Metrication matters - Number 12 - 2004-05-10
1 Feedback - notes and comments from readers
3 Oddities - measurements from around the world
4 Tips - pointers and methods to make your measurements easier.
5 Signs of the times
7 Q&A - readers' questions and answers
8 Rule of thumb
10 Hidden metric
Today 'Metrication matters' is a year old and I would like to hear some comments from you to guide future developments. If you have a few minutes could you answer these three questions?
- Which topic is the most useful to you?
- Which topic is the least important?
- Have you have any suggestions for new themes for 'Metrication matters'?
Thanks for your help, and for your time.
I had a good response to my request for information about puttonyos (and everyone who responded won first prize!), but I am now somewhat embarrassed that I raised the question in the first place. I got sucked in to the fascination of the history of this old unit, when I should be concentrating on 'Metrication matters' rather than the history of bizarre old measures. Sorry about that. I will behave myself in future.
By the way, a puttonyos is the name of a basket for carrying grapes in the Tokaji region of Hungary. These grapes are then made into dessert wines such as Tokaji Asz˙ (pronounced TOK-kay OS-soo). Tokaji Asz˙ is truly one of the greatest natural dessert wines of the world. The grapes have a condition known as Noble Rot and if it takes three baskets to make a barrel of wine, the wine is said to be a '3 puttonyos' Tokaji Asz˙. It is possible to buy wines of 3, 4, 5, and 6 puttonyos. The minimum age at which they should be drunk is their puttonyos number plus two. Louis XV of France (1723-1774) offered Tokaji Asz˙ to Madame Pompadour with the following words "C'est le roi des vins et le vin de rois." (This is the wine of kings and the king of wines). Tokaji Asz˙ was first made in the 1560s.
Notice how I neatly skirted around the sizes of the baskets and the barrels; this is because I have no idea of the size of the barrels, or for that matter of the puttonyos (baskets). All I know is that the Tokaji Asz˙ must be matured in barrels - not just any old barrels - but barrels that are at least twelve years old that are made only from the oak trees of the Zempleni forest. So know you know about puttonyos, but I can't see how this research has helped the world move more rapidly to metrication.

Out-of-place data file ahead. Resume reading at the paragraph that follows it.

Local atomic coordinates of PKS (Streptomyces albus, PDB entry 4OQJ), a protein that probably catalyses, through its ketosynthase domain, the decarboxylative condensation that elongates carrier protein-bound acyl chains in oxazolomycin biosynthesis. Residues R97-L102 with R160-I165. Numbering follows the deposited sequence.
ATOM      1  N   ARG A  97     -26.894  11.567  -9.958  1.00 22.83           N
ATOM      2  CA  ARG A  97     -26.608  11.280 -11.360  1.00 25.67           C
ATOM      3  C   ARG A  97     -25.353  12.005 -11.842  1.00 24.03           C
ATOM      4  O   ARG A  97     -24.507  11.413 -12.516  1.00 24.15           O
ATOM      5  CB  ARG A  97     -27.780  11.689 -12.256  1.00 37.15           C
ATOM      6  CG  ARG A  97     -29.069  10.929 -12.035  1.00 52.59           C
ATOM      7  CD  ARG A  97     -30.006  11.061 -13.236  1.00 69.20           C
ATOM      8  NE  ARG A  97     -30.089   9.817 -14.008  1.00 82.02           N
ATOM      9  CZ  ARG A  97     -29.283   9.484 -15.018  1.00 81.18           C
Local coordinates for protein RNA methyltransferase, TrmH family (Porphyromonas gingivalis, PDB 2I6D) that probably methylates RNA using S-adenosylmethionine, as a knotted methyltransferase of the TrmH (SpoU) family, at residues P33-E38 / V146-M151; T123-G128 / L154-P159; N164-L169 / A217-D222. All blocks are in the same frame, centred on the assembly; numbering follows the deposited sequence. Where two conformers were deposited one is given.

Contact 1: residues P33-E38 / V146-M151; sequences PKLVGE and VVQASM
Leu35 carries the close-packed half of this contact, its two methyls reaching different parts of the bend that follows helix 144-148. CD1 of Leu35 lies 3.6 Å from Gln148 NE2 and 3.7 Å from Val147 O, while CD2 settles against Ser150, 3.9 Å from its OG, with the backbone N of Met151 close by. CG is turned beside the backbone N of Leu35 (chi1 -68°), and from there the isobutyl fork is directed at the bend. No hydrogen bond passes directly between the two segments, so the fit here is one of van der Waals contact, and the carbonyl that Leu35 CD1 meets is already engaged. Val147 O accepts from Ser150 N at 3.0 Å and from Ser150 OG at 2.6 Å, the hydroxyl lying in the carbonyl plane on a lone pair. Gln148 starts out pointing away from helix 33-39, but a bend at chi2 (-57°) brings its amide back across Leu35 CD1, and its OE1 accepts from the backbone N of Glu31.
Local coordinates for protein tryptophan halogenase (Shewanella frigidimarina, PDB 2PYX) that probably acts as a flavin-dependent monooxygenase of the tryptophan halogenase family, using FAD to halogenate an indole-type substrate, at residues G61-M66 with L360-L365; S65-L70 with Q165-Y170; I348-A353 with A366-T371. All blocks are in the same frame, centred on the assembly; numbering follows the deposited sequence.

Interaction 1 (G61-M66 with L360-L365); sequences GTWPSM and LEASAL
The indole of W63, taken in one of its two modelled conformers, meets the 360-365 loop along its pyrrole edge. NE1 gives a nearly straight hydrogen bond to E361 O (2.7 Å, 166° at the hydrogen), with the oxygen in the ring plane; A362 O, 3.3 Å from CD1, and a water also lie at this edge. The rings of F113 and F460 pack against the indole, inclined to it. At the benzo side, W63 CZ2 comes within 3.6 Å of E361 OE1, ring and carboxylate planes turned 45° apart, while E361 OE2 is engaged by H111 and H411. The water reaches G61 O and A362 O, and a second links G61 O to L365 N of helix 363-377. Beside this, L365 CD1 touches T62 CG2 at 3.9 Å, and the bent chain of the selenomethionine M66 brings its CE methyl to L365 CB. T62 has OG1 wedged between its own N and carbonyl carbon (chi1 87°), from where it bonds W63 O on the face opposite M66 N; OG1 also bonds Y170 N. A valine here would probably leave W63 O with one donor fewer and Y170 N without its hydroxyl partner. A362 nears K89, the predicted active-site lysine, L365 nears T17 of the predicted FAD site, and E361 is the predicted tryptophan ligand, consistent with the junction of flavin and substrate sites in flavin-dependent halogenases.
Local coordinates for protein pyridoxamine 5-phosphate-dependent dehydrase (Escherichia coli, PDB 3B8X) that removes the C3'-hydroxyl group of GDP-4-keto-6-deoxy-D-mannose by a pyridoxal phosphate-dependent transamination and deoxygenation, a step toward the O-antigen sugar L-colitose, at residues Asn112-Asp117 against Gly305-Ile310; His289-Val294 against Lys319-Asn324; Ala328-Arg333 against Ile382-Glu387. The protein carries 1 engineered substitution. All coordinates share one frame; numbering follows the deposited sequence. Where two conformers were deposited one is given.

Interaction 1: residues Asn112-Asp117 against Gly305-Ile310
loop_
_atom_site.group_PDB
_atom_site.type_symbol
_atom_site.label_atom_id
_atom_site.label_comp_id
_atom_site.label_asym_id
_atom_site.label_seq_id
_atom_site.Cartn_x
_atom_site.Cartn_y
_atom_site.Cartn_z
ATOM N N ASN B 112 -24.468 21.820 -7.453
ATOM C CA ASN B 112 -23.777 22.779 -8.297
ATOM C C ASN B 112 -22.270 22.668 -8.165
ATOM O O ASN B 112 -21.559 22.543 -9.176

As every individual, group, company, and nation goes through their metrication process, there are pockets of hard-line resistance to metrication. Some of these don't matter much as they effect only a small group of people - the quarter mile 'rev-heads' in Australia are an example of this. However, other hard-line metric resisters can have an effect that is much greater. For example, the Avery Label company seem to have an pro-inch policy that is all pervasive and it forces everyone in the world who uses their labels to have to learn about the bizarre old imperial measures. In turn, the computer software companies design their word processors to accommodate Avery labels and on goes the imperial madness in every business that uses mailing labels.
Another area of resistance to metric measures is amongst the quilting community, where layout boards and rulers are set out in inches. It soon becomes obvious why this is so, when you realise that there is a lot less sewing in a quilt with two inch squares (50 mm) than there is in a quilt with (say) 15 mm squares. However, some would say that the results look rather chunky.
If you want to measure down from the ceiling to (say) a window sill, use a stick to hold the little clip on your builder's winding steel rule so you can push it up to the ceiling without the tape bending.
5 Signs of the times
Over the last few days, I have been hearing excitedly breathless reports about the 'Gravity Probe B' space mission. Sadly, all the data I heard on radio was in old inch-foot-pound measures.
- the craft is to fly at 400 miles high